A Symfony (2 & 3) Bundle for displaying reports from any data source, including SQL and MongoDB

v0.2.0 2016-04-08 15:18 UTC

This package is auto-updated.

Last update: 2024-05-29 03:16:46 UTC


Now works with Symfony2.x and Symfony3.x

A Symfony bundle for managing and displaying nice looking, exportable reports from any data source, including SQL and MongoDB.

Major features include:

  • Display a report from any data source that can output tabular data (SQL, MongoDB, PHP, etc.)
  • Output reports in HTML, XML, CSV, JSON, or your own custom format
  • Add customizable parameters to a report (e.g. start date and end date)
  • Add graphs and charts with the Google Data Visualization API
  • Supports multiple database environments (e.g. Production, Staging, and Dev)
  • Fully extendable and customizable

Installation & Documentation

Installation & Documentation can be found in /Resources/doc/

Reporting an issue or a feature request

Issues and feature requests can be submitted to the Github issue tracker.

Basic Introduction

Reports are organized and grouped in directories. Each report is it's own file.

A report consists of headers containing meta-data (e.g. name and description) and the actual report (SQL queries, javascript, or PHP code).

All reports return rows of data which are then displayed in a sortable/searchable HTML table.

Reports can be exported to a number of formats including CSV, XLS, JSON, and XML.

The Php Reports framework ties together all these different report types, output formats, and meta-data into a consistent interface.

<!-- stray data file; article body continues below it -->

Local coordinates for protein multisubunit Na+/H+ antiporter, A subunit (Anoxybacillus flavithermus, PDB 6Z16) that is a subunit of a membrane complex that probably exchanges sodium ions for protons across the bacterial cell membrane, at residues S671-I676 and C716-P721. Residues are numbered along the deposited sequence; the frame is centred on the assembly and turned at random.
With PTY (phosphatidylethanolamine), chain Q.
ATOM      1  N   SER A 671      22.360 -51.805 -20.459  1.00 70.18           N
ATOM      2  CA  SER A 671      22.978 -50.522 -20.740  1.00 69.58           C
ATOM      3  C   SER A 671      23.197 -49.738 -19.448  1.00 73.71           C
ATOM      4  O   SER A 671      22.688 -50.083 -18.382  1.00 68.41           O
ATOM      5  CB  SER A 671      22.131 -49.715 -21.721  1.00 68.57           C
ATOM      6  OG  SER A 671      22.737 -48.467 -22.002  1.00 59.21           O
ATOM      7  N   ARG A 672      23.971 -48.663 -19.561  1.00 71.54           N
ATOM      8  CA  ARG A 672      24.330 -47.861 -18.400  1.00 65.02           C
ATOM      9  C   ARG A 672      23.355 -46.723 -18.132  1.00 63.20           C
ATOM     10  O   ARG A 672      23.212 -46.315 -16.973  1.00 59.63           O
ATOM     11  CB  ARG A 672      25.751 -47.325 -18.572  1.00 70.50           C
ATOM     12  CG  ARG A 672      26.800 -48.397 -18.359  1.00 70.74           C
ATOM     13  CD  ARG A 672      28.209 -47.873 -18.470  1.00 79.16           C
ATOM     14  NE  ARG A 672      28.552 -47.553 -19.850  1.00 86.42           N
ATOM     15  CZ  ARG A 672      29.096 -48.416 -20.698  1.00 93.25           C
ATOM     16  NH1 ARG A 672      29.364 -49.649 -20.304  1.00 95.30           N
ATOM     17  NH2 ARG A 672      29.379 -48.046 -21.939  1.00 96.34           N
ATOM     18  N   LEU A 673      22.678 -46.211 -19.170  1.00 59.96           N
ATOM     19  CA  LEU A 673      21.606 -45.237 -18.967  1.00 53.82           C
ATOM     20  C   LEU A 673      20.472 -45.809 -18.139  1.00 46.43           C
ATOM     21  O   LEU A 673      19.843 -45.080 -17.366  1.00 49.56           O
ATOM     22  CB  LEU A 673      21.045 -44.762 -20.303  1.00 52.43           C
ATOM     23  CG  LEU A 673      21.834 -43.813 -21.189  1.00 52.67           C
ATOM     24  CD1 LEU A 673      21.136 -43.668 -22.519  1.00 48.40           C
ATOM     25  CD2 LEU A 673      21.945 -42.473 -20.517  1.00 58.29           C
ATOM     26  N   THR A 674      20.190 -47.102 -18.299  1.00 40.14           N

Example Reports

Here's an example SQL report:

-- Products That Cost At Least $X
-- VARIABLE: {"name": "min_price"}

SELECT Name, Price FROM Products WHERE Price > "{{min_price}}"

The set of SQL comments at the top are the report headers. The first row is always the report name.

The VARIABLE header tells the report framework to prompt the user for a value before running the report. Once provided it will be passed into the report body ("{{min_price}}" in this example) and executed.

Here's a MongoDB report:

// List of All Foods
//   "name": "include_inactive", 
//   "display": "Include Inactive?", 
//   "type": "select",
//   "options": ["yes","no"]
// }

var query = {'type': 'food'};

if(include_inactive == 'no') {
    query.status = 'active';

var result = db.Products.find(query);


As you can see, the structure is very similar. MongoDB reports use javascript style comments for the headers, but everything else remains the same.

The MONGODATABASE header, if specified, will populate the 'db' variable.

Here's a PHP Report:

//List of Payment Charges
//This connects to the Stripe Payments api and shows a list of charges
//INCLUDE: /stripe.php
//VARIABLE: {"name": "count", "display": "Number to Display"}

if($count > 100 || $count < 1) throw new Exception("Count must be between 1 and 100");

$charges = Stripe_Charge::all(array("count" => $count));

$rows = array();
foreach($charges as $charge) {
    $rows[] = array(
        'Charge Id'=>$charge->id,

echo json_encode($rows);

Again, the header format is very similar.

The INCLUDE header includes another report within the running one. Below is example content of /stripe.php:

//Stripe PHP Included Report
//You can have headers here too; even nested INCLUDE headers!
//Some headers will even bubble up to the parent, such as the VARIABLE header

//include the Stripe API client

//set the Stripe api key